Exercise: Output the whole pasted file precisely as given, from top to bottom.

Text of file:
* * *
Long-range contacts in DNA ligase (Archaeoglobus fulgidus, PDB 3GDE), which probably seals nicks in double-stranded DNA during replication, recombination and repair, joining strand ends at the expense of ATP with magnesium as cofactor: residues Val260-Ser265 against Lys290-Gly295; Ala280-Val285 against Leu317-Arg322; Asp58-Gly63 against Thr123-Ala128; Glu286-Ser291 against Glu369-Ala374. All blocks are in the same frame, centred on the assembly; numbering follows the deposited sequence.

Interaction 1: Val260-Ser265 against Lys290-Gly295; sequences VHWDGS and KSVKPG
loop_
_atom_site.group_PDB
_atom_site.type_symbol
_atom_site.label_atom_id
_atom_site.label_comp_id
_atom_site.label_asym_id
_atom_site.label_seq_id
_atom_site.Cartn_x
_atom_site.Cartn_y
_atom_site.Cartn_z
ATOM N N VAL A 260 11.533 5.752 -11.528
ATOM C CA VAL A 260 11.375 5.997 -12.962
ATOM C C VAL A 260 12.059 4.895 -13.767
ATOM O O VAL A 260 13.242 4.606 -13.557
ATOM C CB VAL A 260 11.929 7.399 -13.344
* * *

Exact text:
Long-range contacts in DNA ligase (Archaeoglobus fulgidus, PDB 3GDE), which probably seals nicks in double-stranded DNA during replication, recombination and repair, joining strand ends at the expense of ATP with magnesium as cofactor: residues Val260-Ser265 against Lys290-Gly295; Ala280-Val285 against Leu317-Arg322; Asp58-Gly63 against Thr123-Ala128; Glu286-Ser291 against Glu369-Ala374. All blocks are in the same frame, centred on the assembly; numbering follows the deposited sequence.

Interaction 1: Val260-Ser265 against Lys290-Gly295; sequences VHWDGS and KSVKPG
loop_
_atom_site.group_PDB
_atom_site.type_symbol
_atom_site.label_atom_id
_atom_site.label_comp_id
_atom_site.label_asym_id
_atom_site.label_seq_id
_atom_site.Cartn_x
_atom_site.Cartn_y
_atom_site.Cartn_z
ATOM N N VAL A 260 11.533 5.752 -11.528
ATOM C CA VAL A 260 11.375 5.997 -12.962
ATOM C C VAL A 260 12.059 4.895 -13.767
ATOM O O VAL A 260 13.242 4.606 -13.557
ATOM C CB VAL A 260 11.929 7.399 -13.344